Innovations in Leadership Development: Improving Organizational Safety Culture

Monday, 30 October 2017: 1:55 PM

Gwen Sherwood, PhD, RN, FAAN, ANEF
School of Nursing, University of North Carolina at Chapel Hill, Chapel Hill, NC, USA

The Quality and Safety Education for Nursing (QSEN) project defined six competencies with the required knowledge, skills and attitudes to improve quality and safety (Cronenwett et al, 2007). These competencies are hard-wired into accreditation standards for schools of nursing and are a growing expectations in clinical practice. Competency development alone will not transform organizational safety culture and improve patient care quality and safety. It is developing a transformed mindset that practices from a perspective of improvement, which is, working with quality and safety as a mindset, so that all actions are viewed from the perspective of safety risks and how care can be improved.

 Reflection is the foundation for analyzing our work to make sense of the complexities of practice and deal with the contradictions of the ideal and reality; it is critical to develop awareness of the gaps between realities of practice and the ideal we strive for. In this third session of the symposium we will use a case study approach to apply concepts of mindfulness and reflective practice introduced in the sessions 1 and 2. We will use a guided reflective process to identify truths in the case and rewrite to define best practices.

 Reflective practice is a positive change process that incorporates experiential learning by considering what one knows, believes and values within the contextual factors in any situation. As such, reflective practice helps nurses cope with the emotional labor of nursing in making sense of confusing and even contradictory work events and situations. Developing reflective practice is a habit of the mind to continually improve practice outcomes and expands one’s emotional intelligence.

 We will explore why professionals fail to follow evidence based best practices and put patients at risk and consider how reflecting before action, in action, on action leads to improvement. Recognizing the connection between our actions with patients and the outcomes of the patient experience is an essential part of developing a safety culture. Safety culture is embedded in how workers at all levels live out organizational and system values and beliefs. Safety culture is a subset of the overall organizational culture and is deeply influenced by leadership models and how daily actions match stated values and beliefs. Nurses are a primary driver in developing safety culture because of their front-line presence with patients and families, their role in continuous assessment, and their skills in clinical decision-making—all chief influences on a positive patient experience. The leadership role of every member of the organization is critical to ensuring that safety goals and culture enable the transformation to a high reliability organization (HRO). Effective organizations are learning organizations capable of responding to internal and external pressures in a dynamic environment and achieving best patient and worker outcomes.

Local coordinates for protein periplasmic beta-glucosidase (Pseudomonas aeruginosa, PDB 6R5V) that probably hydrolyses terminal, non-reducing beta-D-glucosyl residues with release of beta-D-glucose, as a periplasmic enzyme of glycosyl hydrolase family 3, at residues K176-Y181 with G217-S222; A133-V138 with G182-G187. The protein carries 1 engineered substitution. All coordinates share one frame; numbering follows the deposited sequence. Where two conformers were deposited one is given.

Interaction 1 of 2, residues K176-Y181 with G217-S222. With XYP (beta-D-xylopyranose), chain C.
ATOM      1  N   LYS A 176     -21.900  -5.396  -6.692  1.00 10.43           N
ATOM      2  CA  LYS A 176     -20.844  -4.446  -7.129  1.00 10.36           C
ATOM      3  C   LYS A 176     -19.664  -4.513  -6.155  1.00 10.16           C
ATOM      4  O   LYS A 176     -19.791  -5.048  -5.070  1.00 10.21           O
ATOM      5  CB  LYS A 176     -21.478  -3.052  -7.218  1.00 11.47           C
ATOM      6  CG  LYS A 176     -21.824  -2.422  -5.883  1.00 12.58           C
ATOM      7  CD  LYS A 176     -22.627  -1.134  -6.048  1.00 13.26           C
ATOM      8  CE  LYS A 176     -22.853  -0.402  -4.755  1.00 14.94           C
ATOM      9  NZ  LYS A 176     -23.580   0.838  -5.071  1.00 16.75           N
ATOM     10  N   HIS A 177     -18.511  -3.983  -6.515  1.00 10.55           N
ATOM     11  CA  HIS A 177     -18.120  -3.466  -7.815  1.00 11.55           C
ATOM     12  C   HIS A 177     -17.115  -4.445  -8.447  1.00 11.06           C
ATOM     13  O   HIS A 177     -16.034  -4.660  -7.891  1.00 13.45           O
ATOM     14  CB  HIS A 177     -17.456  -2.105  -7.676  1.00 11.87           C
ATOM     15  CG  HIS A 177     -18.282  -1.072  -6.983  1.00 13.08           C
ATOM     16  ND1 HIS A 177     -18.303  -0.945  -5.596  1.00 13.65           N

Communication and culture are intertwined; culture is lived through communication across the organization. A positive safety culture demonstrates effective communication guided by mutual trust, shared perceptions of the importance of safety among all members and leadership, and confidence that error-preventing strategies will work. Safety culture acknowledges the complexity of system and human factors that influence safety through an interplay of leadership, policies, and front-line staff capable of transforming the patient experience to achieve best outcomes. Reflective practice turns an inward glance with the self-awareness to acknowledge the impact of our actions on others to develop emotional intelligences, synthesize knowledge and experience to expand vertical development, and reframe our future choices and actions to enable transformation—apply wisdom leadership. Achieving high reliability demands every one of us to practice from this intersection of dynamic caring leadership, commitment to lifelong learning so we see opportunity to learn in every experience, and mindful engagement in patient care delivery to see the individual in front of us. It means all of us working together to achieve a common goal—best patient outcomes each and every time.